New youngsters’s e book explores Tłı̨chǫ Trails of the Ancestors
“In the footsteps of the ancestors” is the first subtitle of a new children’s book set in the countries of the Tłı̨chǫ Dene in the north. The book will be published virtually on Tuesday evening.
The Journal of a Traveling Girl, part of the coming-of-age novel, part of the compilation of the teachings of Tłı̨chǫ, takes place in 2005 and tells the story of 11-year-old Jules, a young girl who was accepted into the Wekweètì community.
The book follows Jules on the journey in the footsteps of the ancestors, an annual tradition in which parishioners trace the trade, hunting, and trapping paths of earlier generations. The trip ends in Behchokǫ̀, where the historic Tłı̨chǫ Agreement comes into force.
Author Nadine Neema said the idea for the story came from John B. Zoe, chief negotiator, after reading an article she wrote in 2005 about the agreement.
“He said,” It would be great if you could write a children’s story to teach the youth about this important time, “Neema told Cabin Radio.” It was something that was asked of me and I took up the challenge , to do it.”
The book was written with feedback from Zoe and is aimed at teens ages nine to twelve, Neema said. It combines “truth and fiction”.
The book draws heavily on the author’s own experiences on the journey of the ancestors, which give both characters and readers an insight into the knowledge of Tłı̨chǫ.
Tammy Steinwand, director of culture and land protection for the Tłı̨chǫ government, provided guidance during the writing process.
Steinwand will be presented on Tuesday and talk to Neema online about the importance of the canoe trip documented in the book.
According to Steinwand, this is an important way to keep the Tłı̨ch Kultur culture and way of life alive.
“Wherever the annual meeting is supposed to take place, the other three Tłı̨chǫ communities paddle in,” she said.
“We are following in the footsteps of our ancestors and the routes they took to get to these different areas before they were communities. They followed the caribou and other animals to make a living, to survive in the countryside – even into barren land. “
Follow the paths
Those on the trip learn the traditional names of places important to the Tłıłchǫ and the stories associated with them, Steinwand said.
Some participants make discoveries that are deeply personal, such as finding a great-grandparent’s grave site or a hut that their grandparents used.
For Steinwand it is crucial that the tradition continues.
“When we’re in our churches and people are in front of the screen all the time, sometimes you forget these important teachings, these important ways our people go,” she said.
Although Neema is not Tłı̨chǫ herself, she did the canoe trip twice: first in 2012 as a lone canoeist, then again in 2013 with the whole group. From 1999 to 2002 she was the band manager of the Dechi Laot’i First Nation in Wekweètì and was close to many of her companions on the trip.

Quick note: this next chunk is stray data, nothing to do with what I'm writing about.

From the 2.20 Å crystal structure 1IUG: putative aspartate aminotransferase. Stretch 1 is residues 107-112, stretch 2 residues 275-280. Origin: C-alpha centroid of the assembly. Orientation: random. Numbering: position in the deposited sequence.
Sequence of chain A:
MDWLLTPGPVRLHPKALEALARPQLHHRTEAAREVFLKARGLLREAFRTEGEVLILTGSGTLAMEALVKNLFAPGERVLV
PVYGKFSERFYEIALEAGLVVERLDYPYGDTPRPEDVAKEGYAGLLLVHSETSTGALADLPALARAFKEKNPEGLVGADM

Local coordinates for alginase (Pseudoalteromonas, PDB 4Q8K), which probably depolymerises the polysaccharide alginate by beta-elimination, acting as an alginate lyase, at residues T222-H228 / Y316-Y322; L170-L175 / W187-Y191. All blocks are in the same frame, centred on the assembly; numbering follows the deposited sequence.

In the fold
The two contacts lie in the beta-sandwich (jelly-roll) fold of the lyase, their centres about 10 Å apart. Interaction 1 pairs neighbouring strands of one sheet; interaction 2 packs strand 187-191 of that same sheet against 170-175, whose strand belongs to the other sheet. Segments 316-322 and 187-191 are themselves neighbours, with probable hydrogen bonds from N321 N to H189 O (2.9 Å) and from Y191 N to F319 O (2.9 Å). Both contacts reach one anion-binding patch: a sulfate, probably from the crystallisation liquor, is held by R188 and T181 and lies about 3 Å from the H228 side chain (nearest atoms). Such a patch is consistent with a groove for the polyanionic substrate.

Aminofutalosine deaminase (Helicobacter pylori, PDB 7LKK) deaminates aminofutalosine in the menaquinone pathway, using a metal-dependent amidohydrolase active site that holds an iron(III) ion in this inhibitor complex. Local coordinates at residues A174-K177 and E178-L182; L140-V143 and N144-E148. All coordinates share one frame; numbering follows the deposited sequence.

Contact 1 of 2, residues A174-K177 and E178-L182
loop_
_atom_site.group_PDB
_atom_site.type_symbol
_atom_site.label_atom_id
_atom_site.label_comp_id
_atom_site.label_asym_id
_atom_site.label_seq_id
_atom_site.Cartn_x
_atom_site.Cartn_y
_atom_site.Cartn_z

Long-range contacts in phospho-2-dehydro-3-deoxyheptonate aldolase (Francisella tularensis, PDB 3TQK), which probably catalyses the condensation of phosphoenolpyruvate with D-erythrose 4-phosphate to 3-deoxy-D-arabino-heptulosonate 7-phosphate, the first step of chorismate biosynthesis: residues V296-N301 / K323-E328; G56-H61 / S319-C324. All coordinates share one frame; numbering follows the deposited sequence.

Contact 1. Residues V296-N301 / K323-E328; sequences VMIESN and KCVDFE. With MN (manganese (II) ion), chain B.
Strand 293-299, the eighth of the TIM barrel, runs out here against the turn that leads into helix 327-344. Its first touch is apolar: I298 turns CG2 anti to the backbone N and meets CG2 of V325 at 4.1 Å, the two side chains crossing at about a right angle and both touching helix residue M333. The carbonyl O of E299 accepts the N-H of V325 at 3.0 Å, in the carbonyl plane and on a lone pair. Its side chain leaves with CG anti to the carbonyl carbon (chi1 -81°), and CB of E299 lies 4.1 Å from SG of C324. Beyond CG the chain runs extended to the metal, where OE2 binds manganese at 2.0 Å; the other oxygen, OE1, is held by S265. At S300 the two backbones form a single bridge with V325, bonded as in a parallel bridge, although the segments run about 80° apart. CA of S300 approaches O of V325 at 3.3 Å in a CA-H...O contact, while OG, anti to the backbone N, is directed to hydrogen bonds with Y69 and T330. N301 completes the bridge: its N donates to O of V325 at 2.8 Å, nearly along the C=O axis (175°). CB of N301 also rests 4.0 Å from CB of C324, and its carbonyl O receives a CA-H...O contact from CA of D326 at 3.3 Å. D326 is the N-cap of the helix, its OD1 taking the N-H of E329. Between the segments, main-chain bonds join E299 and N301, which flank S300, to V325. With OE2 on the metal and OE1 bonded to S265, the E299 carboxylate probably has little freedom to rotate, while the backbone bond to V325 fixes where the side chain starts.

Neema said it was the first time she paid special attention to young people on the trip.
“I watched the teenagers a lot as they experienced this journey and tried to see them through their eyes,” she said.
“You don’t know how difficult it will be. It’s a wonderful experience, but it takes a lot of effort and discipline, and you really learn to carry your own weight. I’ve seen them walk away from young children to take their place on this trail, and that really inspired the arc of Jules’ journey as well. “
Archie Beaverho, a Tłı̨chǫ artist and painter living in Behchokǫ̀, illustrated the book.
He says drawing up sketches for Neema’s story was easy and natural: it took him less than two weeks to complete the project.
“It’s just amazing how we work together,” said Beaverho. “I’m very happy with the way we did the book together.”
The next generation
Beaverho was on the canoe tour too, an experience he enjoyed. He hopes reading the book will encourage younger people to do the same.
“They’ll look at the book and then probably think, ‘Oh, maybe next time I’ll go … and make a story of it,'” he said.
Steinwand, who made the trip herself four times, said it was hard to describe the power of the experience.
“For the people who have been through it, you will see the smile on their face and the sparkle in their eyes when they talk about it,” she said, “because it is so special.”
Journal of a Traveling Girl kicks off Tuesday with a live Facebook stream hosted by Yellowknife Book Cellar and Heritage House publisher.
From 7 p.m. MT, the stream will contain readings from the book and questions and answers with Steinwand and Neema.
Although new, the book has already found acceptance in NWT schools. The Tłı̨chǫ government paid for the supplies to the Tłı̨chǫ schools and Steinwand reached out to the NWT government to see if the work could find a home within the territorial curriculum.
Steinwand is researching how to translate the book into Tłı̨ch, so that children can learn the language while reading the story.
“I hope it inspires all youngsters to write their stories,” said writer Neema. “I think inspiring other people to be creative is always a wonderful thing.”
The kick-off event will be broadcast on the Tłı̨chǫ government Facebook pages, in the Yellowknife Book Cellar and Heritage House, and on Neema’s personal page.